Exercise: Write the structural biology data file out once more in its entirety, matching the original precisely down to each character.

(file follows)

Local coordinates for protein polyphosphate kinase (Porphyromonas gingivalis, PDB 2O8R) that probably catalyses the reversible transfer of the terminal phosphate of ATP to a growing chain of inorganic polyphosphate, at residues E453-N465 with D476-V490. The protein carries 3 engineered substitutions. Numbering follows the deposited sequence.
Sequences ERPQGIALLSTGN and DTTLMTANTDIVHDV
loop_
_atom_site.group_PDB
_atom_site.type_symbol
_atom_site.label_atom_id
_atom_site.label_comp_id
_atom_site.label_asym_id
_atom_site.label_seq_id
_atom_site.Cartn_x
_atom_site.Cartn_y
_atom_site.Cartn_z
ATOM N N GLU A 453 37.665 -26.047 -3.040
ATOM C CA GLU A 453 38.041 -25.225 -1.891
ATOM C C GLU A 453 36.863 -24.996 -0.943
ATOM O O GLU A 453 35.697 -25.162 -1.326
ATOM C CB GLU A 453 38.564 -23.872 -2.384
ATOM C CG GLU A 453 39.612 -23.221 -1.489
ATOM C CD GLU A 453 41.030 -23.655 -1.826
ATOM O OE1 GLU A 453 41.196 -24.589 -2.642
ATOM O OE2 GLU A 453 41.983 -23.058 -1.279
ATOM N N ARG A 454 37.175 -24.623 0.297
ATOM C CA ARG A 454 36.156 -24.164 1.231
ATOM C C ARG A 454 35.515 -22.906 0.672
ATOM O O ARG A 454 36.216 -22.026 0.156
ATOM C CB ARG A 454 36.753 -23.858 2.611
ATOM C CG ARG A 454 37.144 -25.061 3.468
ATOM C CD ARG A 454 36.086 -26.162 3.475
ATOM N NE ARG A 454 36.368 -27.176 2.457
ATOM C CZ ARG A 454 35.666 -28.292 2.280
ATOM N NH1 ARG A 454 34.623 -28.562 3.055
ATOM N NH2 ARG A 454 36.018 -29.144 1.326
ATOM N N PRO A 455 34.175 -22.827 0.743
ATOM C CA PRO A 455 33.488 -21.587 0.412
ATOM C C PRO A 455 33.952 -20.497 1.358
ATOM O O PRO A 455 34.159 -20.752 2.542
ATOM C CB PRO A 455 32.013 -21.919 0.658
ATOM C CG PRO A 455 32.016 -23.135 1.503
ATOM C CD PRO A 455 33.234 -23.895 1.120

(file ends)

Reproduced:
Local coordinates for protein polyphosphate kinase (Porphyromonas gingivalis, PDB 2O8R) that probably catalyses the reversible transfer of the terminal phosphate of ATP to a growing chain of inorganic polyphosphate, at residues E453-N465 with D476-V490. The protein carries 3 engineered substitutions. Numbering follows the deposited sequence.
Sequences ERPQGIALLSTGN and DTTLMTANTDIVHDV
loop_
_atom_site.group_PDB
_atom_site.type_symbol
_atom_site.label_atom_id
_atom_site.label_comp_id
_atom_site.label_asym_id
_atom_site.label_seq_id
_atom_site.Cartn_x
_atom_site.Cartn_y
_atom_site.Cartn_z
ATOM N N GLU A 453 37.665 -26.047 -3.040
ATOM C CA GLU A 453 38.041 -25.225 -1.891
ATOM C C GLU A 453 36.863 -24.996 -0.943
ATOM O O GLU A 453 35.697 -25.162 -1.326
ATOM C CB GLU A 453 38.564 -23.872 -2.384
ATOM C CG GLU A 453 39.612 -23.221 -1.489
ATOM C CD GLU A 453 41.030 -23.655 -1.826
ATOM O OE1 GLU A 453 41.196 -24.589 -2.642
ATOM O OE2 GLU A 453 41.983 -23.058 -1.279
ATOM N N ARG A 454 37.175 -24.623 0.297
ATOM C CA ARG A 454 36.156 -24.164 1.231
ATOM C C ARG A 454 35.515 -22.906 0.672
ATOM O O ARG A 454 36.216 -22.026 0.156
ATOM C CB ARG A 454 36.753 -23.858 2.611
ATOM C CG ARG A 454 37.144 -25.061 3.468
ATOM C CD ARG A 454 36.086 -26.162 3.475
ATOM N NE ARG A 454 36.368 -27.176 2.457
ATOM C CZ ARG A 454 35.666 -28.292 2.280
ATOM N NH1 ARG A 454 34.623 -28.562 3.055
ATOM N NH2 ARG A 454 36.018 -29.144 1.326
ATOM N N PRO A 455 34.175 -22.827 0.743
ATOM C CA PRO A 455 33.488 -21.587 0.412
ATOM C C PRO A 455 33.952 -20.497 1.358
ATOM O O PRO A 455 34.159 -20.752 2.542
ATOM C CB PRO A 455 32.013 -21.919 0.658
ATOM C CG PRO A 455 32.016 -23.135 1.503
ATOM C CD PRO A 455 33.234 -23.895 1.120